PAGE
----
Homeschooling surges amid coronavirus lockdown
Homeschooling surges amid coronavirus lockdown
The coronavirus lockdown has forced parents across the United States and various other parts of the world to turn to homeschooling as the only way to educate their kids.
On the evening of March 19, almost all states decided to close all schools.
“Combined with district closures in other states, at least 104,000 U.S. public and private schools are closed, are scheduled to close, or were closed and later reopened, affecting at least 47.9 million school students,” according to Education Week.
At the same time, the number of “online resources for families and teachers is growing as social distancing becomes the necessary, new normal,” wrote Lindsey M. Burke of The Heritage Foundation. “But policy actions by officials in school districts and state governments, as well as at the federal level, can maximize health and safety and provide learning opportunities for students,” she is convinced.
The Home School Legal Defense Association (HSLDA), an organization that for almost four decades has been fighting for the rights of parents to educate their children in the home, said: “Yes, we have had inquiries and requests ranging from how to keep kids learning at home for two to three weeks and how do I juggle working from home with my kids learning from home … to how do I actually jump into full-time homeschooling on short notice.”
Seton Home Study School, a large provider of resources for Catholic homeschooling families, is experiencing a similar situation.
“Seton has been receiving a significant number of inquiries about the possibility of parents transferring to our accredited home study school for the remainder of the year. We have even changed one of our policies to make that easier to do in high school,” Draper Warren, Seton’s director of admissions, told LifeSiteNews.
High school credits at Seton are now available for just a quarter of the school work, where before, the school online issued full or half credits.
Even though it is the middle of the school year, homeschooling is still an option.
“It is absolutely possible to start homeschooling in the middle of the year or at any time,” Warren emphasized. “Seton Home Study School is the largest Catholic homeschool provider, and our accredited school allows parents to move at their own pace and adopt whatever schedule works best for them. This means that they can enroll and start school at any time.”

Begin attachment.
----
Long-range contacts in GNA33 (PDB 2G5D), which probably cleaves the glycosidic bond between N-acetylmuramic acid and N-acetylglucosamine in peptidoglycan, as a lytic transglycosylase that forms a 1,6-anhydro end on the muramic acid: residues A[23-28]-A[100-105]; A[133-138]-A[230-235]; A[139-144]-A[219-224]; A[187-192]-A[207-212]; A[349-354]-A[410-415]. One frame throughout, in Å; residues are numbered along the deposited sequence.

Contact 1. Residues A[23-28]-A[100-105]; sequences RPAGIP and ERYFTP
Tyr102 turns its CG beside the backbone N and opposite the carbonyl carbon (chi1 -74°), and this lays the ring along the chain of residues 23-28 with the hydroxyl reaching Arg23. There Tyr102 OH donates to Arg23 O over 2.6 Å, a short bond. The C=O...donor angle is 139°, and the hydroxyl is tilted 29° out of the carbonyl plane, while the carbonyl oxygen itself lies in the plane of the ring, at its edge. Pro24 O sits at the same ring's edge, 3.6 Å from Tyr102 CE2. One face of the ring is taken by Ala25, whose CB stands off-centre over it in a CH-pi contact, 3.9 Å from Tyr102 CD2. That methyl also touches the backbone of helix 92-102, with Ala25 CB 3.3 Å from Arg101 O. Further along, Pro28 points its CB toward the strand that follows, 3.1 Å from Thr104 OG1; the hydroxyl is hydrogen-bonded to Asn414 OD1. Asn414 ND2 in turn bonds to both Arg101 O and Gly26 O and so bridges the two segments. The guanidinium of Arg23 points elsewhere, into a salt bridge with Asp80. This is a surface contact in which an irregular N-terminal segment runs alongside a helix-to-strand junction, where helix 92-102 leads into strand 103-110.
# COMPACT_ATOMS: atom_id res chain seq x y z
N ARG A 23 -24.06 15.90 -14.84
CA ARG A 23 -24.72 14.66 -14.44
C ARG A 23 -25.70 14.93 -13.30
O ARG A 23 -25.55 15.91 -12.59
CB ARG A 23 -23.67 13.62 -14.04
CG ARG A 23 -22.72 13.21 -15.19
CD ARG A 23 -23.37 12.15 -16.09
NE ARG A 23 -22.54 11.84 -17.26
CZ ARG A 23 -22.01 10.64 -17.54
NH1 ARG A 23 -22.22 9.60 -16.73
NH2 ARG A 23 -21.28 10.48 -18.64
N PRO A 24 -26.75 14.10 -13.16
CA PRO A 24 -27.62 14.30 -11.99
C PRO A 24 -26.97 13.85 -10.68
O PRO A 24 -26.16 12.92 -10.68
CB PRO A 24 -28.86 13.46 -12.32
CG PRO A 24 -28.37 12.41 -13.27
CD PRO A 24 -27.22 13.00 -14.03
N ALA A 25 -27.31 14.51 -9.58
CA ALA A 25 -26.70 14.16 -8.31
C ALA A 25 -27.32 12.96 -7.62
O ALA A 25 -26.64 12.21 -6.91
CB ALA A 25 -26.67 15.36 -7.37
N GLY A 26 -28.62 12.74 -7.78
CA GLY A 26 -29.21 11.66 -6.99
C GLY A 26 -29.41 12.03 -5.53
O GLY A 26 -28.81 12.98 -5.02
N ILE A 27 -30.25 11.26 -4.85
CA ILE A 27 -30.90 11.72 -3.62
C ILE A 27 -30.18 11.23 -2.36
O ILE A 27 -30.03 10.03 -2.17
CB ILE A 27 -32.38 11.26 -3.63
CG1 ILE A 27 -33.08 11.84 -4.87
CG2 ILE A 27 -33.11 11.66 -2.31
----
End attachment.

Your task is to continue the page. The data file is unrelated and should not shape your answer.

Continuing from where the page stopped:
Kim explained, “Many families must start homeschooling for a variety of reasons from bullying to health issues. It’s just a matter of deciding what material to use and beginning from there.” In other words, having families start homeschooling in the middle of the year is nothing uncommon.
While homeschooling is legal in all 50 states, “each state has its own laws and specific requirements.” Thus, Kim said, “it’s important for parents to know and follow their state’s homeschool law.”
HSLDA was founded with the specific purpose of giving legal advice to homeschool
Many parents have no alternative to homeschooling their children, given that most schools in the country closed down to stop the coronavirus epidemic. The avoidance of a disease, however, is not the only, and certainly not the best, argument to educate children in the home.
Warren pointed out three main reasons.
“The first one tends to be a little shocking,” he warned, “but many families actually homeschool because of socialization, not in spite of it. School environments can sometimes foster the notion that you are only supposed to be friends with others of your own age, and it can foster really severe generational gaps and a difficulty communicating with those of different ages.”
“At Seton, we have actually created a huge online community for our students 13 and up to discuss the issues of the day and make like-minded Catholic friends. Homeschoolers are also freed up to participate in more extra-curricular activities,” Warren added.
The second for homeschooling is the academic performance of the students. Schools have to move along all students at the same pace, whereas in a homeschooling environment, “some can grasp concepts quickly while others can thrive with more review.”
In this context, Kim said, “If a child is more interested in say, animals or space exploration, then it’s possible to explore that fully as well by wrapping other subjects like reading, writing, and math around those topics.”
Similarly, “If math is difficult or not their favorite, then there are a thousand and one ways to make math more relevant, accessible, and engaging to them: whether sneaking math into solving real-life problems like cooking, grocery shopping, or building a project, or using creative manipulatives and movement games in the younger years.”
Finally, Warren, who was homeschooled himself, mentioned “religious and moral” reasons. “Homeschooling allows parents to make religion a truly robust subject and guiding principle. It also allows parents to avoid some of the more harmful philosophies being pushed onto our children in public schools.”
What is going to happen once the coronavirus epidemic is over and schools reopen?
“I think it will be interesting to see what conclusions parents will make after getting a chance to experiment with what learning from home could look like for their family,” Kim said.
Warren is already optimistic. “I expect this experience will have long-term repercussions for the entire field of education,” he said.
“This is true not just for K-12 students, but for college students as well. I think a certain portion of families are going to have great experiences during this trial period of homeschooling, and absolutely want to continue.”
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